Gay issue finally brings Botswana together

Protesters scamper for safety as police dispersing a crowd protesting over the presence of alleged gays in the Kenya port town of Mombasa. Zimbabwe is embroiled in big debate about gay rights. Photo | FILE  

It has one of the fastest growing economies and a high Hiv/Aids prevalence rates in the world but that is not all. Today, in a bid to tackle what is seen as a growing issue, Botswana is increasingly getting more open about gay issues.

On the streets, public transport even media, you hear a country speaking with itself, on these issues, and this has attracted a lot of attention- approval and criticisms in equal measures.

Gays and lesbians in Botswana appear surprisingly emboldened, coming out to announce their sexual preferences in public.
More liberal views about gay and lesbian rights have been heard from some of the top religious and political figures in Botswana.

To crown it all, Botswana gays and lesbians have mustered the courage to challenge laws outlawing same sex relationships in court.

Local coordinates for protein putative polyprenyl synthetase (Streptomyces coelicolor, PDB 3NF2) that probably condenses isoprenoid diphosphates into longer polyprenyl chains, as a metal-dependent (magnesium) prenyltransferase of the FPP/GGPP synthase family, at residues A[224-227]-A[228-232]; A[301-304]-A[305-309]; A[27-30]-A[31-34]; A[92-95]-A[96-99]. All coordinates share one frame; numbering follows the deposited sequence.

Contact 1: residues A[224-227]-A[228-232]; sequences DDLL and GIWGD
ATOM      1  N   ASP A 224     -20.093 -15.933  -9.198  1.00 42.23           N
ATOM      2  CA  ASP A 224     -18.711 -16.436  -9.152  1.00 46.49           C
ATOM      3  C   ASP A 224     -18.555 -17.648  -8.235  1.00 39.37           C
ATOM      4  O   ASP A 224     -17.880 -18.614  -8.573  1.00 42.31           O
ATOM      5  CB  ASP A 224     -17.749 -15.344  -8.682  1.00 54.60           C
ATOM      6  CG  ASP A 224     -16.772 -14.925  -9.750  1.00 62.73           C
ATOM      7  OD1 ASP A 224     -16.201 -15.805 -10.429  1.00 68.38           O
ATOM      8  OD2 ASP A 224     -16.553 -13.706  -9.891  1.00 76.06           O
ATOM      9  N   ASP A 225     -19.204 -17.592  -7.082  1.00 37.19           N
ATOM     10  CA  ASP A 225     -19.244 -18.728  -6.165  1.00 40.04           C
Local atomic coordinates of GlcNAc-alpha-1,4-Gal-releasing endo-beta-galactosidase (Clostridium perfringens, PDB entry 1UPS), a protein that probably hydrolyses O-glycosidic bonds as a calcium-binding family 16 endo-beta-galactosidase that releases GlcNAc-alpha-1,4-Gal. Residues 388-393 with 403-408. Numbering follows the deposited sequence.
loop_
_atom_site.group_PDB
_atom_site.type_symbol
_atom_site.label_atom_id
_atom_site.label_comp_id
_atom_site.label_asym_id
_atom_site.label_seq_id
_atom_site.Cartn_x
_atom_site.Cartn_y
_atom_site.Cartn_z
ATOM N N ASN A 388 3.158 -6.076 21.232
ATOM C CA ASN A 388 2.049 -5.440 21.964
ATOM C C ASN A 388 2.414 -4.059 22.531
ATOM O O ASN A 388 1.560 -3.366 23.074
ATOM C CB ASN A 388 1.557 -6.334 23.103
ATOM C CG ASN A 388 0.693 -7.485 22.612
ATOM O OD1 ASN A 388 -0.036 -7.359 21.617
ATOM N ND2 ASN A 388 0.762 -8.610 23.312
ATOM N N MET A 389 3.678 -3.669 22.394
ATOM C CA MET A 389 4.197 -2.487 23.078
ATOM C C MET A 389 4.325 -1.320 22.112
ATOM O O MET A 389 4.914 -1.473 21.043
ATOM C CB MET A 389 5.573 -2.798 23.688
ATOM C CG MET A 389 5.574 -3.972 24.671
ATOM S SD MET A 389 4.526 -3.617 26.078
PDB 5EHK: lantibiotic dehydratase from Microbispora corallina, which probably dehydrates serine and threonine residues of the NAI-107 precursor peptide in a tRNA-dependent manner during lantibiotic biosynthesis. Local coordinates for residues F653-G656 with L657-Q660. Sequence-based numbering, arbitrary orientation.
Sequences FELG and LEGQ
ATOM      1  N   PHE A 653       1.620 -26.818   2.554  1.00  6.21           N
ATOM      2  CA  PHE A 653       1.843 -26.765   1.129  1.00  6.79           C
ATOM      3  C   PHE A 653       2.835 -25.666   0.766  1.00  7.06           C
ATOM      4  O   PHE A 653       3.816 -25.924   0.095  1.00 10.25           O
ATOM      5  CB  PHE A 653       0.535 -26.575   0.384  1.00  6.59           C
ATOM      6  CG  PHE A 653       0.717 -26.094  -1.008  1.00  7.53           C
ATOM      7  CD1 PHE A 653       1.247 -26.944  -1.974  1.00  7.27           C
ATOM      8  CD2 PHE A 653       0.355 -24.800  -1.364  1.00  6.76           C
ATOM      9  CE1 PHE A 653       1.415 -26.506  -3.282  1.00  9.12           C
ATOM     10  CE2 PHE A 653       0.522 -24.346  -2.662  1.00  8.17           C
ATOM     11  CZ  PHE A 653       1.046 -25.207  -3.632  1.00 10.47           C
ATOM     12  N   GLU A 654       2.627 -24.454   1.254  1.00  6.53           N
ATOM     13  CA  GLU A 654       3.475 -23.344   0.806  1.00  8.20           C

The pro-gay lobbyists may not not have the numbers it needs to sway opinion but there are some heavyweight sympathizers-newspaper readers and participants in callers-in radio programmes who are pushing their agenda.

Currently, the key players in the debate include former Botswana president Festus Mogae, his successor Ian Khama, Health minister, John Seakgosing, Home Affairs minister, Peter Siele, Botswana Congress Party (BCP) president and Gaborone Central MP, Dumelang Saleshando and deputy Speaker of Parliament Pono Moatlhodi.

There is a simmering battle for same sex rights who want the Southern Africa country to supply condoms in men’s prisons to control the spread of HIV/Aids.

Proponents of condoms in prisons argue that there is free-wheeling unprotected gay sex in prison and to curb the spread of HIV infections, the rubber must be made available in the cells. Never mind that heterosexual intercourse is illegal in Botswana like many countries.

Pro-gay
But do not say such things to people like Mr Mogae. “If men go to prison and come out infected, then we should take interest in their sexual activities while they are in there,” he told the National AIDS Council (NAC).